It fell on us. My sword clanged against the hard shell, blocking the attack. My arm shook with strain. Pinchers snapped inches from my face. My arm shook with the strain of holding it back. I shoved, giving myself the fraction of a second to plunge my sword in the gaping mouth. The pinchers clamped onto my blade, and the black head whipped sideways, tearing the sword from my grip. I fell backward. Pain exploded through my hip as I hit rock.

The spider skittered across the floor toward me, pinchers clacking, clacking, clacking. The noise struck a core of fear in the primitive part of my brain as I tried to scramble away.

Mason leaped and punched the beast in the face with his stone arm. The spider didn’t flinch. Mandibles clamped onto his arm and he roared, in pain or fear, I couldn’t tell.

“No!” I scooted backward, desperate for my sword. I groped the floor, scraping my hand painfully on broken cement, tearing nails and skin. My bloody fingers found the sword’s grip. I scrabbled forward, swinging awkwardly and struck stone with a nerve-seizing clang. 

Mama’s tail was more developed than the baby’s. It ended in a sharp point that she used to stab at me. I ducked and the tail swished by my head. I swung again and lopped off the tip. The spider shrieked and thrashed, but didn’t let go of Mason. He punched, striking it in the face, but it hung on. 

I jabbed, aiming for the eye and missed. 

Mason grunted. The beast still clenched his arm. Dark blood splashed his face as the spider waved its severed tail.  

Mason pushed. The massive beast shifted an inch. He shoved again. Eight legs grated on stone as the beast tried to hold on.

“Help me…” He strained. Another foot backward. “…the doors.” 

Behind the beast, two doors opened to an old storage room.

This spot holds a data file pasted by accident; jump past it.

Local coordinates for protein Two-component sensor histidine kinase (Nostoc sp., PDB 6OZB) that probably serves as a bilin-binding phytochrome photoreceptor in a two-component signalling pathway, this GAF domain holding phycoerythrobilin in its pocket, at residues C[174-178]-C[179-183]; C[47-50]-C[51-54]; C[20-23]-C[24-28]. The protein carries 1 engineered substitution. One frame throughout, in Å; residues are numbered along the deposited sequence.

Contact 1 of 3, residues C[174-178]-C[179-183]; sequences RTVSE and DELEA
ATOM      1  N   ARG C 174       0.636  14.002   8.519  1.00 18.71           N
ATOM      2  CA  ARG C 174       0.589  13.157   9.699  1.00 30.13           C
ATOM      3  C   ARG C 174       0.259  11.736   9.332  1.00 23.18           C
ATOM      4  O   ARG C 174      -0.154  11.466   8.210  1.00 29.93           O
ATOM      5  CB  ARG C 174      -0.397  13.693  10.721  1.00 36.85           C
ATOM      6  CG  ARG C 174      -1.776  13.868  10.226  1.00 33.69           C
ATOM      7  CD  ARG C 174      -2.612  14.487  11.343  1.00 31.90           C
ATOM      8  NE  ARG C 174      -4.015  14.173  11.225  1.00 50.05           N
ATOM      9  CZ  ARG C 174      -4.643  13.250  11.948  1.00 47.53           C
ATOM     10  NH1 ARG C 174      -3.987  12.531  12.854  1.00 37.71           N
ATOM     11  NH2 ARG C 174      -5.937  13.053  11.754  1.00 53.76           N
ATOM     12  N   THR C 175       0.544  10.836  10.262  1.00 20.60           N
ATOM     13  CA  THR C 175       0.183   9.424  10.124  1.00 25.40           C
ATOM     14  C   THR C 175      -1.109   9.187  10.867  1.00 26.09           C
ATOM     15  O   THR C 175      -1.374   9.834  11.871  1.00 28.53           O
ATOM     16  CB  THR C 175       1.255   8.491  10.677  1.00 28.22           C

Oh, gods. It would bite his arm off before we reached that.

I jabbed with my sword, trying to herd it backwards. The uneven ground tripped me. I twisted an ankle, barely noticing the hot pain. I slashed at the spider’s legs, the only vulnerable spot on its chitinous body. It flinched. Mason shoved. We moved backward another foot. I sliced at the tentacles waving about its face. My sword blurred as I cut, slashed and jabbed. The spider whined, an eerie noise that set my teeth on edge. Mason dug in his heels and slowly, we gained ground. 

The spider inched through the double doors and I ran to close them. Debris blocked one side open. While Mason hissed through the pain, I kicked at old paint cans and discarded tools blocking the door, then slammed one side shut. Mason shoved and I closed the other side as much as I could without breaking his arm.
“Cut…the…mandible…” said Mason through gritted teeth. They faced off, only inches apart, the spider clamped onto his forearm. 

I swung with everything I had. My blade smashed on the pinchers, inches from where they clung to Mason’s arm. It glanced off, barely making a scratch. 

Mason’ face was streaked with sweat. The spider jerked sideways, trying to tear his arm off. He screamed a primal cry of agony and anger.

No!  

Magic simmered somewhere deep in my gut. I pulled from this well, stretching power along my arm and feeding my sword. The blade hummed in my grip. I struck with every bit of rage and desperation in me. My sword spiked white hot and sheared through the mandibles like a sharp knife through melon. 
Mason kicked the beast backward. It fell, shrieking as it hit the back side of the storage room. Mason slammed the door and held it closed. The spider banged against it. 

“Got anything in that pack to hold it?” he asked.

I dropped my bag and searched furiously while the beast rattled its cage. My hand wrapped around a roll of duct tape. Perfect. I wrapped the door handles, using half a roll of tape. 

I stood back to inspect my handiwork. “Duct tape: confining your enemies since 1945.” I grinned, even though my legs felt like wet noodles and my heart thudded against my ribs.

The beast slammed against the doors again.

“That won’t hold it for long,” Mason said. 

“Long enough for us to get back up top. Then it’s Hub’s problem.”

“Agreed.” Mason’s arm, now soft flesh again, circled my shoulder and together we limped out into the night.